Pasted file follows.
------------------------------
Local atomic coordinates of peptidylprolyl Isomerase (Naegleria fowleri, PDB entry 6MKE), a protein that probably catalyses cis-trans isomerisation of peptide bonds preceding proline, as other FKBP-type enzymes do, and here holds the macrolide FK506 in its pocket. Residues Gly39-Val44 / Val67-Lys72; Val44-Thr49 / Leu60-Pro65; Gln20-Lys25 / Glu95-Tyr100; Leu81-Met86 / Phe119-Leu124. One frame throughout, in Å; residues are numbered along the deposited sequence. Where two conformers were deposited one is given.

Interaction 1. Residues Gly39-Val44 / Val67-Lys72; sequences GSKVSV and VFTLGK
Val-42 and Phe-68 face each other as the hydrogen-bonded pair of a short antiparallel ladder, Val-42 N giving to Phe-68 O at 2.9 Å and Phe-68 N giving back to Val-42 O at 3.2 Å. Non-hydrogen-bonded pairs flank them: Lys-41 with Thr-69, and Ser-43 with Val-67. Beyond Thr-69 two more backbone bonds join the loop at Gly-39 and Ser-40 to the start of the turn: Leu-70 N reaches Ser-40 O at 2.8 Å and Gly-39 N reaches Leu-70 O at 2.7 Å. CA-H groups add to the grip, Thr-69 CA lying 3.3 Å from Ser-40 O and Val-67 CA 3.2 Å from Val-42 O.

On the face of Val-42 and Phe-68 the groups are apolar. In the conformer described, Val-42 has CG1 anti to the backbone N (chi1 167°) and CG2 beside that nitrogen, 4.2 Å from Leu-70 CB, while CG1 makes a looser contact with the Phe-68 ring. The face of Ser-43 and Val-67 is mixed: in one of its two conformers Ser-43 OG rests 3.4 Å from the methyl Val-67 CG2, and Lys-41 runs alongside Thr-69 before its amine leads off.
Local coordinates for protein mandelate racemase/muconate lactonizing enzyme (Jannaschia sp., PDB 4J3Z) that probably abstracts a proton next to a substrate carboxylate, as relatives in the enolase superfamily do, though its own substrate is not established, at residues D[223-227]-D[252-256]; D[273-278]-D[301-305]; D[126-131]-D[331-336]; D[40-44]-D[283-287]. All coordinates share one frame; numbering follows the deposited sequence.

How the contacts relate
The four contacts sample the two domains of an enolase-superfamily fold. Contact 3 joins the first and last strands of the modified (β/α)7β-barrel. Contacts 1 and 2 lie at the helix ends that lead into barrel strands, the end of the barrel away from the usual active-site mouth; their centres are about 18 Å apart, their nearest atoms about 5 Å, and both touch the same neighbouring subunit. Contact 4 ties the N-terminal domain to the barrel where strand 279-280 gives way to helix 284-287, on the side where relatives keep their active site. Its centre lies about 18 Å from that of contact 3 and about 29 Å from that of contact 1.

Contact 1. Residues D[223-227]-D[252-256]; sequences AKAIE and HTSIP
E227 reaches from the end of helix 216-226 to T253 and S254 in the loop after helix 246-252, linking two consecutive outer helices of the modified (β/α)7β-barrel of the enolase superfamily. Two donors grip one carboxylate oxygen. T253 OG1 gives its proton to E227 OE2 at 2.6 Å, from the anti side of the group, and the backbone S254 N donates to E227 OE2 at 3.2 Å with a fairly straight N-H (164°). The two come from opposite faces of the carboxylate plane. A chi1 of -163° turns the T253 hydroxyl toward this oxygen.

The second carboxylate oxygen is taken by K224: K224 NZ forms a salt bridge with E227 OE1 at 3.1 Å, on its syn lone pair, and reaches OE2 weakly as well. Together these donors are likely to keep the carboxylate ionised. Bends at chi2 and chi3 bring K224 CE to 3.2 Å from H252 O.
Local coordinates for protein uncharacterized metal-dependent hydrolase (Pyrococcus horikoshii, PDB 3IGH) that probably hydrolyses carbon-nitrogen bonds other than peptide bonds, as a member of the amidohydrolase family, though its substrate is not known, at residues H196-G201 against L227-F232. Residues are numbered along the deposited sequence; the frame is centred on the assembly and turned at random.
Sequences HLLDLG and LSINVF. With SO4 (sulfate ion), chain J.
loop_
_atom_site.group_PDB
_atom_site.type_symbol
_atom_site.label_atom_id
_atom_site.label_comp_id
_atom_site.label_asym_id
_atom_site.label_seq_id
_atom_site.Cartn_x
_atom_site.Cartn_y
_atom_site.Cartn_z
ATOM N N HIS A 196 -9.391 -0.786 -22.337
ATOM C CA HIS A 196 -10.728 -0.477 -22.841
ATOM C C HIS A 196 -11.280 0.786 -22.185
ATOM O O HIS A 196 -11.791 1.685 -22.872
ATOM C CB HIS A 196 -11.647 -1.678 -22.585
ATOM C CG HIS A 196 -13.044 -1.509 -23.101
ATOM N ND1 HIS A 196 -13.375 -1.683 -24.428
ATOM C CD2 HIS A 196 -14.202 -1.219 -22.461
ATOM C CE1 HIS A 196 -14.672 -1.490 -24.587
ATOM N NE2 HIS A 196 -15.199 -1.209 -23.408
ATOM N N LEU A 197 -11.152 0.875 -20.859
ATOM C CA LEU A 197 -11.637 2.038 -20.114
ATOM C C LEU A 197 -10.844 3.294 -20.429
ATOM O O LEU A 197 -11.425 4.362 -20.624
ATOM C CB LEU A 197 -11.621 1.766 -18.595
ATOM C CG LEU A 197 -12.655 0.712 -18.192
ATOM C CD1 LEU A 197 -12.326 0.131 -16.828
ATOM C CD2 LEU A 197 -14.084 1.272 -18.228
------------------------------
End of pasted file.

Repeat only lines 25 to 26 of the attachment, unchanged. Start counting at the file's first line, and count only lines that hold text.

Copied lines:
ATOM C C HIS A 196 -11.280 0.786 -22.185
ATOM O O HIS A 196 -11.791 1.685 -22.872